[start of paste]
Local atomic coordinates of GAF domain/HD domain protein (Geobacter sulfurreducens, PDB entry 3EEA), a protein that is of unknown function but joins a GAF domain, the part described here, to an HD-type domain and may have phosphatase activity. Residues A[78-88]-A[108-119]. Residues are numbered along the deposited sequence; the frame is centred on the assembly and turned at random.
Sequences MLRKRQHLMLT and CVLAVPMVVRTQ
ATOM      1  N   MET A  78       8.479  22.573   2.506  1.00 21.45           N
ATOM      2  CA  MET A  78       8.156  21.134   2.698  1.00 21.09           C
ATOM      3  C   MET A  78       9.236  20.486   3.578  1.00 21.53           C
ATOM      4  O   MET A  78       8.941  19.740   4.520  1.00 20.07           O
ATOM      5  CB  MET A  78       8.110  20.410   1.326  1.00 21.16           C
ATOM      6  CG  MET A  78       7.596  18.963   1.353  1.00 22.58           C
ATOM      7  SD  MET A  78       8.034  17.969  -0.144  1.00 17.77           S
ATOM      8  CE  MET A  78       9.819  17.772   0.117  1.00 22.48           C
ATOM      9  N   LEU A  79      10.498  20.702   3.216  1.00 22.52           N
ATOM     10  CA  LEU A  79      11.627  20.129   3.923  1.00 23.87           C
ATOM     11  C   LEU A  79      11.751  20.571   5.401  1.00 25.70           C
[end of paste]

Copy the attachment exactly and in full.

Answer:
Local atomic coordinates of GAF domain/HD domain protein (Geobacter sulfurreducens, PDB entry 3EEA), a protein that is of unknown function but joins a GAF domain, the part described here, to an HD-type domain and may have phosphatase activity. Residues A[78-88]-A[108-119]. Residues are numbered along the deposited sequence; the frame is centred on the assembly and turned at random.
Sequences MLRKRQHLMLT and CVLAVPMVVRTQ
ATOM      1  N   MET A  78       8.479  22.573   2.506  1.00 21.45           N
ATOM      2  CA  MET A  78       8.156  21.134   2.698  1.00 21.09           C
ATOM      3  C   MET A  78       9.236  20.486   3.578  1.00 21.53           C
ATOM      4  O   MET A  78       8.941  19.740   4.520  1.00 20.07           O
ATOM      5  CB  MET A  78       8.110  20.410   1.326  1.00 21.16           C
ATOM      6  CG  MET A  78       7.596  18.963   1.353  1.00 22.58           C
ATOM      7  SD  MET A  78       8.034  17.969  -0.144  1.00 17.77           S
ATOM      8  CE  MET A  78       9.819  17.772   0.117  1.00 22.48           C
ATOM      9  N   LEU A  79      10.498  20.702   3.216  1.00 22.52           N
ATOM     10  CA  LEU A  79      11.627  20.129   3.923  1.00 23.87           C
ATOM     11  C   LEU A  79      11.751  20.571   5.401  1.00 25.70           C